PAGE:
While sediment loads in streams draining agricultural landscapes have traditionally been attributed to field sources via overland flow and surface erosion, recent research has identified important nonfield sources of sediment in the Minnesota River Basin. We evaluate the impacts of altered vegetation on water budget and sediment loading in Seven Mile Creek, an agricultural watershed with important nonfield sources of sediment. Using the Soil and Water Assessment Tool (SWAT) and monitoring data for different locations, we developed an approach to account for different sediment sources and show that nonfield sediment export is strongly affected by changes in stream discharge, which is affected by vegetation impacts on water yield. This is important because many watershed-scale models are calibrated to sediment loads at the watershed outlet based on the assumption that all sediment is derived from field sources. This can lead to overestimation of erosion from field sources and unrealistic expectations for watershed-scale reductions based on some conservation practices. In Seven Mile Creek watershed under current conditions, approximately 76% of the sediment delivered to the watershed outlet originates from nonfield sources (streambanks and ravines). Relative to the current landscape, increases in perennial grasses or switchgrass (Panicum virgatum L.) cause decreases in water yield owing to differences in evapotranspiration (especially in the spring). As streamflow decreases, sediment export is disproportionately reduced from nonfield sources. These results demonstrating an interaction between evapotranspiration and streambank/ravine erosion are important for showing that nonfield sources of sediment can be important in some watersheds, and that realistic approaches for improving water quality may need to include strategies for managing water quantity.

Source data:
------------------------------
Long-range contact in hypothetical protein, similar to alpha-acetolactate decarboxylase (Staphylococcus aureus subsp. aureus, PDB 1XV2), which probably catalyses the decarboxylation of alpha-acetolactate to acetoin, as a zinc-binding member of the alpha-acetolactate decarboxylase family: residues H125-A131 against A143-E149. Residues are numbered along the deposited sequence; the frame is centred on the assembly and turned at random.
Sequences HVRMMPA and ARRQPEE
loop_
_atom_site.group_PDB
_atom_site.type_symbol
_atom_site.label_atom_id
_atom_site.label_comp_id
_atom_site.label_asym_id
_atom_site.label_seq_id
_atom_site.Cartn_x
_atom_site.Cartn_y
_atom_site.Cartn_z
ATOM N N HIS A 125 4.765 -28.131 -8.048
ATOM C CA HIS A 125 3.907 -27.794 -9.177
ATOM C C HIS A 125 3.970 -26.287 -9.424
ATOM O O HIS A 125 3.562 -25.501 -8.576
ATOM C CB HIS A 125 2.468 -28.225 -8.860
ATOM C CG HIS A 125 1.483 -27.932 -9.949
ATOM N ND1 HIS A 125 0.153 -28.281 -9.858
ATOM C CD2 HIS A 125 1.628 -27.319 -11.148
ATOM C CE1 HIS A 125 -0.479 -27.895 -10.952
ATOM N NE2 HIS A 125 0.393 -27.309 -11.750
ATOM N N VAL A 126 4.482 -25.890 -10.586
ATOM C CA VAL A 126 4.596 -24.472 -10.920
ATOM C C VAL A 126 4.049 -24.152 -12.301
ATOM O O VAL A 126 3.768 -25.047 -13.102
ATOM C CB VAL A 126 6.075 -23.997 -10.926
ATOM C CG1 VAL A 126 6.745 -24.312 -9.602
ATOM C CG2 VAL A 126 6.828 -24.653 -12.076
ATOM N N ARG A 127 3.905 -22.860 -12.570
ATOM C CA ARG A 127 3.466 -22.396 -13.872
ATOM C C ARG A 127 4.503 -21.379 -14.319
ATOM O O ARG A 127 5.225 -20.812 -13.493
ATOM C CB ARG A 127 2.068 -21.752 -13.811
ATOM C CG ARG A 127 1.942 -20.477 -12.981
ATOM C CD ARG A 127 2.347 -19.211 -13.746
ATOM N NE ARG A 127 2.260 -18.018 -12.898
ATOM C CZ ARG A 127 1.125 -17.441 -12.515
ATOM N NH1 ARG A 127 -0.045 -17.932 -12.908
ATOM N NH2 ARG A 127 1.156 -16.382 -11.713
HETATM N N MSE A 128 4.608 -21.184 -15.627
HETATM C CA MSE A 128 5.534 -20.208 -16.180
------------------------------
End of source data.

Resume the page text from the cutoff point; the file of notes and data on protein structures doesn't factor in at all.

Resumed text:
Bibliographical noteFunding Information:
This work was funded by the Minnesota Pollution Control Agency (Master Contract: A80491; Work Order: B26656). The authors thank Derric Pennington (senior conservation scientist,World Wildlife Fund, St. Paul, Minnesota), Stephen Polasky (professor, University of Minnesota, Department of Applied Economics, St. Paul, Minnesota), and Steve Taff (associate professor emeritus, University of Minnesota, Department of Applied Economics, St. Paul, Minnesota), who collaborated on other aspects of this project.
- Perennial vegetation
- SWAT model
- Streambank erosion
- Tile drainage